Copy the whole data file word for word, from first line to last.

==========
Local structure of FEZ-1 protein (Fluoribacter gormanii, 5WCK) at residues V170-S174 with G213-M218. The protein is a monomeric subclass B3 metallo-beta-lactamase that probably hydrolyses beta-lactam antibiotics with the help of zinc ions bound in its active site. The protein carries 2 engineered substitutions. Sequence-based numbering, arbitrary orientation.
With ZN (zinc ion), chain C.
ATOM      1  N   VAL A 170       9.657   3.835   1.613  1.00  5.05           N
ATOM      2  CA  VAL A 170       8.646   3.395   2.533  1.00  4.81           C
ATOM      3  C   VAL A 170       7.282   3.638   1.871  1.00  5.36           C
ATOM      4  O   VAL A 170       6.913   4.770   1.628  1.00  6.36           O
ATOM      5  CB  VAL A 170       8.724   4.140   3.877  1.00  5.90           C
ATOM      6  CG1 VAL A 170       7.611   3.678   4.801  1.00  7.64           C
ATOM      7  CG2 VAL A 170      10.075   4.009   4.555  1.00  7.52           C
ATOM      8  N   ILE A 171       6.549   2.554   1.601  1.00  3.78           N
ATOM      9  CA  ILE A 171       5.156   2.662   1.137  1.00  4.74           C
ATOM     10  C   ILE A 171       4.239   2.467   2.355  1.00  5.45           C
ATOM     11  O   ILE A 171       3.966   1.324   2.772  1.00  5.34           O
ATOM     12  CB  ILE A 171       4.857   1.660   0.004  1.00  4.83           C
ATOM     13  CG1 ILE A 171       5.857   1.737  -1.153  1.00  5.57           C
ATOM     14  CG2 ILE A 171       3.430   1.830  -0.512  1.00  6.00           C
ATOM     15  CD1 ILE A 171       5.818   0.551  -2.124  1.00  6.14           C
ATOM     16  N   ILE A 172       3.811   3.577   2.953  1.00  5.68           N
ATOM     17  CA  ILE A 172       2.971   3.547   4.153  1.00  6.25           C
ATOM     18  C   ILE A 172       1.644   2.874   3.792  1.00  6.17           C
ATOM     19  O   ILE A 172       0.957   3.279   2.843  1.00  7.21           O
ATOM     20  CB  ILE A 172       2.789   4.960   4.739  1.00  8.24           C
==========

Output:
Local structure of FEZ-1 protein (Fluoribacter gormanii, 5WCK) at residues V170-S174 with G213-M218. The protein is a monomeric subclass B3 metallo-beta-lactamase that probably hydrolyses beta-lactam antibiotics with the help of zinc ions bound in its active site. The protein carries 2 engineered substitutions. Sequence-based numbering, arbitrary orientation.
With ZN (zinc ion), chain C.
ATOM      1  N   VAL A 170       9.657   3.835   1.613  1.00  5.05           N
ATOM      2  CA  VAL A 170       8.646   3.395   2.533  1.00  4.81           C
ATOM      3  C   VAL A 170       7.282   3.638   1.871  1.00  5.36           C
ATOM      4  O   VAL A 170       6.913   4.770   1.628  1.00  6.36           O
ATOM      5  CB  VAL A 170       8.724   4.140   3.877  1.00  5.90           C
ATOM      6  CG1 VAL A 170       7.611   3.678   4.801  1.00  7.64           C
ATOM      7  CG2 VAL A 170      10.075   4.009   4.555  1.00  7.52           C
ATOM      8  N   ILE A 171       6.549   2.554   1.601  1.00  3.78           N
ATOM      9  CA  ILE A 171       5.156   2.662   1.137  1.00  4.74           C
ATOM     10  C   ILE A 171       4.239   2.467   2.355  1.00  5.45           C
ATOM     11  O   ILE A 171       3.966   1.324   2.772  1.00  5.34           O
ATOM     12  CB  ILE A 171       4.857   1.660   0.004  1.00  4.83           C
ATOM     13  CG1 ILE A 171       5.857   1.737  -1.153  1.00  5.57           C
ATOM     14  CG2 ILE A 171       3.430   1.830  -0.512  1.00  6.00           C
ATOM     15  CD1 ILE A 171       5.818   0.551  -2.124  1.00  6.14           C
ATOM     16  N   ILE A 172       3.811   3.577   2.953  1.00  5.68           N
ATOM     17  CA  ILE A 172       2.971   3.547   4.153  1.00  6.25           C
ATOM     18  C   ILE A 172       1.644   2.874   3.792  1.00  6.17           C
ATOM     19  O   ILE A 172       0.957   3.279   2.843  1.00  7.21           O
ATOM     20  CB  ILE A 172       2.789   4.960   4.739  1.00  8.24           C